I was just relieved to have shelter from the rain, which was coming down rather heavily at this point. While Nuno hunted for somewhere to leave our luggage, I sat observing as the lone ticket clerk dealt patiently with a procession of foreign tourists who needed to get to London (impossible unless they stayed somewhere overnight or had sleeper tickets, as they couldn’t reach Glasgow before 9pm, well after the last London train would have left).

I wasn’t the only one making use of the station facilities, as some seagulls had decided to nest on the track! The rails they were using appeared to be disused, thankfully.

Seagull on the line at Mallaig station

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15th June 2010

Glasgow-ing home

Friday morning, and time to prepare to head home. There was time for one last indulgence, however. My train wasn’t until lunchtime, so we had a couple of hours free: just time for Nuno and I to take a spin round the Glasgow Subway. I dropped my suitcase at Glasgow Central’s left luggage office — where the world’s most bored-looking attendant asked me sleepily if I had explosives in the case — and headed for the underground.

Glasgow Subway ticket

No messing about with complicated prices here, just a simple £1.20 single fare to any station.

The subway originally opened in 1896. Although refurbished in the 1970s, it has never been expanded beyond its original circular route, and doesn’t completely fulfil the transport needs of modern Glasgow. There is only one direct interchange with National Rail (at Partick) and many important parts of the city are not served.

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21st June 2010

Posted by at 8.27pm | Television | No responses

I was aware of Frank Sidebottom but only recently did I start actively seeking out stuff on YouTube. As with most aspects of pop culture, I was far too late.

Bonus footage here of Frank holding fort on Manchester’s Channel M overnight.

28th June 2010

Taking the strain
Posted by at 9.35pm | Trains | No responses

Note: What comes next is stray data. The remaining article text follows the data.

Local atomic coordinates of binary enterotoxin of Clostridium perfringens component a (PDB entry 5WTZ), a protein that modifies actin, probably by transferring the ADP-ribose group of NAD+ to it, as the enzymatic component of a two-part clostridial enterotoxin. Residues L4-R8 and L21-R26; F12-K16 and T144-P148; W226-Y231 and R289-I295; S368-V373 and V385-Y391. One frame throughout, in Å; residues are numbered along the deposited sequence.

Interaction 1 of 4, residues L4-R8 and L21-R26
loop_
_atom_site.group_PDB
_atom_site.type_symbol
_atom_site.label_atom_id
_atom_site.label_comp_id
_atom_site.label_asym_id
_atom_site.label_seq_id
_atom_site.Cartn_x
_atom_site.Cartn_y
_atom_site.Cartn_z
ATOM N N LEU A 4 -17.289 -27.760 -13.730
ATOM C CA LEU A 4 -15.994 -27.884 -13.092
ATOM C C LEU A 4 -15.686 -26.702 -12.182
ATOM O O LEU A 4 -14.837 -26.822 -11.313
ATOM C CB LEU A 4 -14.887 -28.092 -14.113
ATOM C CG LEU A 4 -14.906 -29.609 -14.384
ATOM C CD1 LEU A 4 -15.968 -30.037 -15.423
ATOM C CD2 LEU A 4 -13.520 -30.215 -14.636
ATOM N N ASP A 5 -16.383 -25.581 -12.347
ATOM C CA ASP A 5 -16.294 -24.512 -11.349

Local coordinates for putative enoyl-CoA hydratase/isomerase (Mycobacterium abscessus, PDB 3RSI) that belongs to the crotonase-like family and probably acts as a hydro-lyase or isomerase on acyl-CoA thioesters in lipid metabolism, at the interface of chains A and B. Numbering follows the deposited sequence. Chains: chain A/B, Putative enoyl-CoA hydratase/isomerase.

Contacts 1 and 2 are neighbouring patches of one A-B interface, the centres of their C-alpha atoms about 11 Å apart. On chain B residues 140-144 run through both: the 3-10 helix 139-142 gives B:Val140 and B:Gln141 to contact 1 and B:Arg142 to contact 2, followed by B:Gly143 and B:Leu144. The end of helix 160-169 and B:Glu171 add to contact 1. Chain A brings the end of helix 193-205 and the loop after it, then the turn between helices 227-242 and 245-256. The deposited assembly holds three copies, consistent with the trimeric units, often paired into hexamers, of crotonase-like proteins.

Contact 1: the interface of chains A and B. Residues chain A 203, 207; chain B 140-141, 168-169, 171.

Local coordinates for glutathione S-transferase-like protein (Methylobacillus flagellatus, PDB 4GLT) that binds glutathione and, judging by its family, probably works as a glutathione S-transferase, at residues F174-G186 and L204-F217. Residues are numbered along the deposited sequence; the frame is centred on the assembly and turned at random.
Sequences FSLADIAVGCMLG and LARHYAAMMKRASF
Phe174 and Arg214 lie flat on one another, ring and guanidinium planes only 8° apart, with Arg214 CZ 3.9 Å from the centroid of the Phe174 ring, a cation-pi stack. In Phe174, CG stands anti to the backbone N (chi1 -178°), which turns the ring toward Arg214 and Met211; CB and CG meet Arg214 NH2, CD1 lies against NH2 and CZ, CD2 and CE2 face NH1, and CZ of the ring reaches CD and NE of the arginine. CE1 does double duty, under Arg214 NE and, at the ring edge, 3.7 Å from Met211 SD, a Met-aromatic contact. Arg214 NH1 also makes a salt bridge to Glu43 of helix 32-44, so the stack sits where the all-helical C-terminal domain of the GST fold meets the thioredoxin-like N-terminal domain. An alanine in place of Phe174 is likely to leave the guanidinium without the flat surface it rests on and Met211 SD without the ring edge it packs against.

Merseytravel seem quite pleased that new transport secretary Philip Hammond is to pay Liverpool a visit to speak at the National Rail Conference in a couple of weeks time.

Mr Hammond will reportedly deliver a speech on the cuts that are about to be imposed on the railway. Hopefully some of the other speakers at the conference will take the opportunity to school him about basic railway principles, including why trains get priority at level crossings.

The government is planning to slash the amount of subsidy directed at the railways. This has resulted in a swathe of projects being cancelled: the station improvement programme announced last year has been abandoned, with Liverpool Central’s refurbishment hanging on by the skin of its teeth. The Liverpool to Manchester electrification looks doomed as well.

Of course, you can only go so far with cuts, and it looks like the railways will need to find the money somewhere else. As is often the case, the long-suffering passenger will pay: the newspapers are full of warnings of steep fare rises.

It’s fair to complain about the amount of taxpayers money being swallowed up by the railways, but I’m annoyed that no-one ever mentions reforming the insane mess that is the privatised railway system. Privatisation promised a new era of efficiency; instead we got endless red tape and bureaucracy. A lot of the taxpayer’s money is being used to fund the profits of the private companies, rather than being invested in services.

But any meaningful reform seems to have been filed under “too hard”, so instead the government will screw the passengers and allow the gravy train to roll on. Nobody will benefit in the long run, except perhaps those with shares in Stagecoach, FirstGroup and Arriva.